Speed of contact tracing strategies is essential to slowing COVID-19 transmission, according to a mathematical modelling study in The Lancet Public Health journal which models the effectiveness of conventional and app-based strategies on community transmission of the virus.
If COVID-19 testing is delayed by three days or more after a person develops symptoms, even the most efficient contact tracing strategy cannot reduce onward transmission of the virus.
The researchers say improving access to COVID-19 testing, combined with digital that minimise tracing delays, will be key to the success of a contact tracing approach to reduce spread of the virus.
Professor Mirjam Kretzschmar, one of the lead authors of the study, from the University of Utrecht, the Netherlands, said: “This study reinforces findings from other modelling studies, showing that contact tracing can be an effective intervention to prevent spread of the SARS-CoV-2 virus, but only if the proportion of contacts traced is high and the process is fast. Our study builds on this to show, in detail, what role each step in the process plays in making this approach successful. This will help policy makers understand where best to prioritise resources to maximise the chances of success. For example, we found that mobile apps can speed up the process of tracking down people who are potentially infected, but if testing is delayed by three days or more even these technologies can’t stop transmission of the virus.”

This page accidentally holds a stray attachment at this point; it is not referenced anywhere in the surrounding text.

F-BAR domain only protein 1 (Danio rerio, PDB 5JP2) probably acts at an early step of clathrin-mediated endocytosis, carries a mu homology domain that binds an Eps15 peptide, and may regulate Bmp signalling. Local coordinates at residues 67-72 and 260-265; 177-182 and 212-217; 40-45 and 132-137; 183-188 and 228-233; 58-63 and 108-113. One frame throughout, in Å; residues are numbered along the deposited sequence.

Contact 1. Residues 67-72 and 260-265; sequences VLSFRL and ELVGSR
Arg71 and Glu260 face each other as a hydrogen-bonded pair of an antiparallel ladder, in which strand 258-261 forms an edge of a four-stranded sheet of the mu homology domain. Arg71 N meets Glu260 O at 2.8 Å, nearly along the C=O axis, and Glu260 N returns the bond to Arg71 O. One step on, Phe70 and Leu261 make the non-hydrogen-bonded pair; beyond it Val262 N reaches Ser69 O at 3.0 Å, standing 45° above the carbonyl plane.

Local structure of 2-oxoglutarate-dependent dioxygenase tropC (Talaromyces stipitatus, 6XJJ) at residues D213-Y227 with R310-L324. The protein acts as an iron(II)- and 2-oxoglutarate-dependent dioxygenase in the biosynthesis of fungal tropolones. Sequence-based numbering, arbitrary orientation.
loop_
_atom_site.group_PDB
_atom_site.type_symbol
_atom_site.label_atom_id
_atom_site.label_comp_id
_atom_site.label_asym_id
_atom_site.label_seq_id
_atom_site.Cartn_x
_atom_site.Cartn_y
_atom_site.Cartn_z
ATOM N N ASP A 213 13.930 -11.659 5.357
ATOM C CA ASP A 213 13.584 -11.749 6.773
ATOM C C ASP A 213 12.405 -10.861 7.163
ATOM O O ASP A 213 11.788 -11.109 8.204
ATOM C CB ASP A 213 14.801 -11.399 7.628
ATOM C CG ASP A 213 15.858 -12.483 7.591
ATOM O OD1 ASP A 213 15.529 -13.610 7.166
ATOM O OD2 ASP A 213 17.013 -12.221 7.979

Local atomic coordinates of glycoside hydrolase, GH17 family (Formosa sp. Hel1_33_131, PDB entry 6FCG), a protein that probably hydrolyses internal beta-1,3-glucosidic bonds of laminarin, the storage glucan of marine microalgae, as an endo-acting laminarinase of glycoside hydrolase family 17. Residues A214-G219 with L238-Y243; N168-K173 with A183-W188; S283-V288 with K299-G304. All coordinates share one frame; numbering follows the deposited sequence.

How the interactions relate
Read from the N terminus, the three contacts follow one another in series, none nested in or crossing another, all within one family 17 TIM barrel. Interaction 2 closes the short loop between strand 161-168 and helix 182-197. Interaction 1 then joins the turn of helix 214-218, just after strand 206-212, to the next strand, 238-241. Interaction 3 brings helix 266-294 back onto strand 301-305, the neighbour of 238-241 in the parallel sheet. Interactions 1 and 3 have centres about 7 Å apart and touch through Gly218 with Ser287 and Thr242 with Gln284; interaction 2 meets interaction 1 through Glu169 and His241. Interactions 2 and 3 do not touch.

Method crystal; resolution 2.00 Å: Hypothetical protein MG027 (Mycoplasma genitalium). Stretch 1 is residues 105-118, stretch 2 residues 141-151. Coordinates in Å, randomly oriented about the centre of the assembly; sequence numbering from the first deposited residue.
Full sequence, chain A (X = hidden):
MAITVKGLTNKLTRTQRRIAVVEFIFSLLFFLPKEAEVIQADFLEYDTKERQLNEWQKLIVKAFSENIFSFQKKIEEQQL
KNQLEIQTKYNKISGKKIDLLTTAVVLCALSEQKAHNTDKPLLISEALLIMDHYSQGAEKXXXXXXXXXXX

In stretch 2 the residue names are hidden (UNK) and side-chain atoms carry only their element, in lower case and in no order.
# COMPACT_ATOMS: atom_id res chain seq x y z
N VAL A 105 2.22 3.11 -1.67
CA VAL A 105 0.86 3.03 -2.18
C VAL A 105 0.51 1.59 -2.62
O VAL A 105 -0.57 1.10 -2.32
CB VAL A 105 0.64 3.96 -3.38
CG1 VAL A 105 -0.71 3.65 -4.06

Contact tracing involves tracking down all of the people who have been in contact with an infected individual so they can be isolated to prevent further spread of the virus. This approach is an established public health measure recommended by the World Health Organisation as a potential exit strategy to enable the alleviation of COVID-19 lockdown measures.
Conventional contact tracing methods involve a public health professional contacting the infected person and asking them to recall everyone they have been in contact with over a defined period before the onset of symptoms. Several countries have introduced mobile apps to speed up this process, by automatically alerting people who have been in proximity to the infected person using data from their mobile device.
To be successful, contact tracing measures must keep the rate of transmission of the virus, known as the Reproduction or R number, below 1. This means that, on average, the number of individuals who will be infected by a single infected person must be less than one.